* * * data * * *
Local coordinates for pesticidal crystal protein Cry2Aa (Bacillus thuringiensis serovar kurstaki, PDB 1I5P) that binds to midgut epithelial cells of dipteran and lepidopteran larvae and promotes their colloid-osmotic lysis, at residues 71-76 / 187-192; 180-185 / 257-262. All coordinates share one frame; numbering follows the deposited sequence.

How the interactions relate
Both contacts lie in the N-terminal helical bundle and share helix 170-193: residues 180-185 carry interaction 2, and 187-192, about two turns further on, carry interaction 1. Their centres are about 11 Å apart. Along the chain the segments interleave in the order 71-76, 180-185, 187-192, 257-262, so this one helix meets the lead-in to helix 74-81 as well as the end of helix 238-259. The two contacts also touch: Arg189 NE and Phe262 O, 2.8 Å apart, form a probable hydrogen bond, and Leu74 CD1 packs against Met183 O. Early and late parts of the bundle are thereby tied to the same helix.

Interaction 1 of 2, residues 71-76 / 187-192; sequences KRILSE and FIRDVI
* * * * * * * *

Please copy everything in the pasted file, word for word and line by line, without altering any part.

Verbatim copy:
Local coordinates for pesticidal crystal protein Cry2Aa (Bacillus thuringiensis serovar kurstaki, PDB 1I5P) that binds to midgut epithelial cells of dipteran and lepidopteran larvae and promotes their colloid-osmotic lysis, at residues 71-76 / 187-192; 180-185 / 257-262. All coordinates share one frame; numbering follows the deposited sequence.

How the interactions relate
Both contacts lie in the N-terminal helical bundle and share helix 170-193: residues 180-185 carry interaction 2, and 187-192, about two turns further on, carry interaction 1. Their centres are about 11 Å apart. Along the chain the segments interleave in the order 71-76, 180-185, 187-192, 257-262, so this one helix meets the lead-in to helix 74-81 as well as the end of helix 238-259. The two contacts also touch: Arg189 NE and Phe262 O, 2.8 Å apart, form a probable hydrogen bond, and Leu74 CD1 packs against Met183 O. Early and late parts of the bundle are thereby tied to the same helix.

Interaction 1 of 2, residues 71-76 / 187-192; sequences KRILSE and FIRDVI